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Thoughtful contributions to the Globe at War are not just welcomed, but encouraged, including via; a community generated articles page, book and other media reviews, and much more. The Globe at War offers ample opportunities to learn about World War I, World War II, The Cold War, and the current wars for control over global resources and opinions.

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"Why Germany Nearly Won: A New History of the Second World War in Europe" is now available for purchase in the United Kingdom. 

You may order the book through Amazon UK, Casemate, Foyles, and Waterstones.

The Red Army vs. Army Group North - Early 1943

on Wed, 08/17/2011 - 21:26


When discussing the January 1943 fighting between Germany and the Soviet Union the overwhelming majority of today's literature focuses on events at Stalingrad. In doing so, a major disservice is done to history, for in the first three months of 1943 the Red Army attempted to crush the German Sixteenth Army and Army Group North much as it had eliminated the German Sixth Army and attempted to destroy the German Army Groups in Southern Russia.

In Northwestern Russia the nearly one and one half year long German siege of Leningrad had precipitated yet another Russian relief attempt when the Second

Beda Fomm

on Wed, 08/17/2011 - 21:21

Italy joined Germany's war on June 11, 1940 when Mussolini opportunistically declared war on the seemingly defeated British and shattered French states. Mussolini hoped to share in German victory over France; he did, but in the process made several monumental errors that squandered what should have been a powerful addition to Germany's war effort.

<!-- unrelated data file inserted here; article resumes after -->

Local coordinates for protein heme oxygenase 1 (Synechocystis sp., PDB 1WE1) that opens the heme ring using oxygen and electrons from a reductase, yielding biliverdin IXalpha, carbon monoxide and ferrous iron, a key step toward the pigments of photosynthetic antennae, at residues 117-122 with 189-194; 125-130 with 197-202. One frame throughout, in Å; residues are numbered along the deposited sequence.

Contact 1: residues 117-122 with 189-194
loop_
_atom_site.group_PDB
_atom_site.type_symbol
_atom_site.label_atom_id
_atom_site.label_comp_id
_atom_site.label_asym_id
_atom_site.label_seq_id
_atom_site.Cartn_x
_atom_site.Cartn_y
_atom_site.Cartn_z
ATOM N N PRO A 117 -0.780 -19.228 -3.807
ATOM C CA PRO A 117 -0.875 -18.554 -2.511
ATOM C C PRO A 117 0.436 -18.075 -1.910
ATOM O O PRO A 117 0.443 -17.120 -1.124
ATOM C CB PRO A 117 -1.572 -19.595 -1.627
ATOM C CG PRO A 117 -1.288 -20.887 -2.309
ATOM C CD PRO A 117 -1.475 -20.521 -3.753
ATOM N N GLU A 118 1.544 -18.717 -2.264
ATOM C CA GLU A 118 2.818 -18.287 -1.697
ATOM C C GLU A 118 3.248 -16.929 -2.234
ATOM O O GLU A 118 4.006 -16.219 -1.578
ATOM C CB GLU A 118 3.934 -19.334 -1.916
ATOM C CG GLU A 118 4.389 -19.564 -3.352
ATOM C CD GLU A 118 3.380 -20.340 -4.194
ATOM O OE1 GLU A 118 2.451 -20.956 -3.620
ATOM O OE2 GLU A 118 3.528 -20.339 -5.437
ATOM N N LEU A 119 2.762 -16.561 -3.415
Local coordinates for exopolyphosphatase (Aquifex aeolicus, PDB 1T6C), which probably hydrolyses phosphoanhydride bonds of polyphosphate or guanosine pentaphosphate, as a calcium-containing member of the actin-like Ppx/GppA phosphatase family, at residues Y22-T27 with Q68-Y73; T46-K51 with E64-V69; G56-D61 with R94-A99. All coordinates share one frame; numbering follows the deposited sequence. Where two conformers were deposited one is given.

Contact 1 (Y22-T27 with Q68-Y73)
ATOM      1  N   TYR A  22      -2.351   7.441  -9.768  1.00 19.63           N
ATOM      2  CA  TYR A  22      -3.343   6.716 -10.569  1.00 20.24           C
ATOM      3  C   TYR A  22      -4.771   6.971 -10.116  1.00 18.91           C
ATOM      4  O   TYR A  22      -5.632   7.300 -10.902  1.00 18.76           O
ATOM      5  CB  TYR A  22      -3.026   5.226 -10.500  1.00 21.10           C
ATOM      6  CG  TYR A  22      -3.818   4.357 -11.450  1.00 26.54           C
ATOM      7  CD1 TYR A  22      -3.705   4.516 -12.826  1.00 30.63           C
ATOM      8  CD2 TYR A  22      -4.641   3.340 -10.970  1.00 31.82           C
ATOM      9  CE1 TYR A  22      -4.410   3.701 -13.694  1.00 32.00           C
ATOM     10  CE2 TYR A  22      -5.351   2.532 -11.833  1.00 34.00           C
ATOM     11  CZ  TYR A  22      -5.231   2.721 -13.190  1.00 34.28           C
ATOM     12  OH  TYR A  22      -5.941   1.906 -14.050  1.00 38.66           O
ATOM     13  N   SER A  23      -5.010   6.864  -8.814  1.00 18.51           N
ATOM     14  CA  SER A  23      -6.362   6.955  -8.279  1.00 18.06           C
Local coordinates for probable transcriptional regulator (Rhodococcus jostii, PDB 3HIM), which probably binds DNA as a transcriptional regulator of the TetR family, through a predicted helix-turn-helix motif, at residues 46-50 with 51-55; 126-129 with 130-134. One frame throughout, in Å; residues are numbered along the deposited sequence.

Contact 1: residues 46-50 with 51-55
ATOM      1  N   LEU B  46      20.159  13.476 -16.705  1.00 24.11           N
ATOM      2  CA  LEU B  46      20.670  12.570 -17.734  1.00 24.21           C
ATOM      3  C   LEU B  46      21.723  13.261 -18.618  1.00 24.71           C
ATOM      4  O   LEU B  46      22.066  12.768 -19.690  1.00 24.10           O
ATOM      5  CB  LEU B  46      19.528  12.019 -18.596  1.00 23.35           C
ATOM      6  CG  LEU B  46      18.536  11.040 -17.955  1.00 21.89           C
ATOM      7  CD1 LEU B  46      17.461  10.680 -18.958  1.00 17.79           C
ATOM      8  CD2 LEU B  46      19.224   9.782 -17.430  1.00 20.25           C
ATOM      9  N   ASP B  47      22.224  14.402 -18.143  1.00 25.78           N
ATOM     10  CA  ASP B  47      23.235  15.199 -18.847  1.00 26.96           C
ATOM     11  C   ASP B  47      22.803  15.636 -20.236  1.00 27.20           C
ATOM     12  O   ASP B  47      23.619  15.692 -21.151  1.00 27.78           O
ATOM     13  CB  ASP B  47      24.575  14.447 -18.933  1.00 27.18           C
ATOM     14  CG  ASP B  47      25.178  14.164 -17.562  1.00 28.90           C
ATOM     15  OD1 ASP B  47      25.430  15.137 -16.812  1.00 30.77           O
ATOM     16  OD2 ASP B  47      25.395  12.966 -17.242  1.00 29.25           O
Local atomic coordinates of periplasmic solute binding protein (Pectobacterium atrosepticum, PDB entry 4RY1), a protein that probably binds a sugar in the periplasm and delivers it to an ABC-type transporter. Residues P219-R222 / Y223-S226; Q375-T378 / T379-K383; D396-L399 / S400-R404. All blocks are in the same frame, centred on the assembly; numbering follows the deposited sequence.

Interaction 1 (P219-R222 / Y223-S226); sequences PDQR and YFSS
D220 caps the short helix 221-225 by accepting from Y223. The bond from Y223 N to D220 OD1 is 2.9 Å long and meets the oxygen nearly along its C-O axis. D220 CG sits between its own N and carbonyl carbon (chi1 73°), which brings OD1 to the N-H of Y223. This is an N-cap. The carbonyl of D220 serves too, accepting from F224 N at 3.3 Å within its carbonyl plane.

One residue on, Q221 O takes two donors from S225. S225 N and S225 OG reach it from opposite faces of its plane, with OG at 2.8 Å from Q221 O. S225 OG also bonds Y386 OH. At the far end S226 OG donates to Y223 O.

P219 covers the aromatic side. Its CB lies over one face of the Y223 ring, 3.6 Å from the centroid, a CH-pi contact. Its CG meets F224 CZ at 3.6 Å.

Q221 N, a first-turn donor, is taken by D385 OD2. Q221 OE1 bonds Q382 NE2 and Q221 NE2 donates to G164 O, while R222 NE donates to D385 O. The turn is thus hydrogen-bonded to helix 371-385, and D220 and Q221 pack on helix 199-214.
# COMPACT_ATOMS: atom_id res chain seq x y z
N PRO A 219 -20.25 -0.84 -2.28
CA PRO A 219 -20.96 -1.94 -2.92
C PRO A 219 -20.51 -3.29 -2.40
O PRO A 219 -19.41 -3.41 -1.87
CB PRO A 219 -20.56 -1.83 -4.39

Mussolini's greatest error, beyond siding with Germany, was his overambitious foreign policy.

The Fall 1944 Struggle Along Germany's Western Border

on Wed, 08/17/2011 - 21:15

The fall of 1944 ranks among the most difficult months the United States Army experienced in the entire 20th Century, if not her entire history. Along the center of the Allied front, along the German border near the medieval city of Aachen, General Hodges VII and V Corps endured one shattered rifle division after another. Aachen was the first significant German city the allies captured in the war, with a population of 165,000 people. Though the city itself was secured on October 21st heavy fighting raged on regardless; in the primeval Huertgen Forest blanketing the hills surrounding Aachen.

El Alamein - October 1942

on Wed, 08/17/2011 - 21:10

In October 1942 yet another tipping point had arrived in the two year battle fought between Axis armies led by German Field Marshal Erwin Rommel and the British Eighth Army. Although at one time or another each combatant army had won an advantage over its foe, this time Lieutenant General Bernard Law Montgomery's British Eighth Army stood ready to hammer Rommel's PanzerArmee - woefully overextended at the end of a deeply frayed line of supply across the North African desert.

The turn of events that would lead to El Alamein had begun late in the spring of 1942, when Rommel's army badly

Hitler's Manufactured Pretext for War

on Wed, 08/17/2011 - 21:04

The Second World War ended well over 60 million lives in six of the most horrific and brutal years in history. Today, we remember the war's beginning, exactly seventy years ago this September, mostly from the perspective of the German war machine's blitzkrieg across Poland. However, what is often forgotten is that even a tyrant such as Hitler still sought political cover for his war of expansion and extermination in Eastern Europe.

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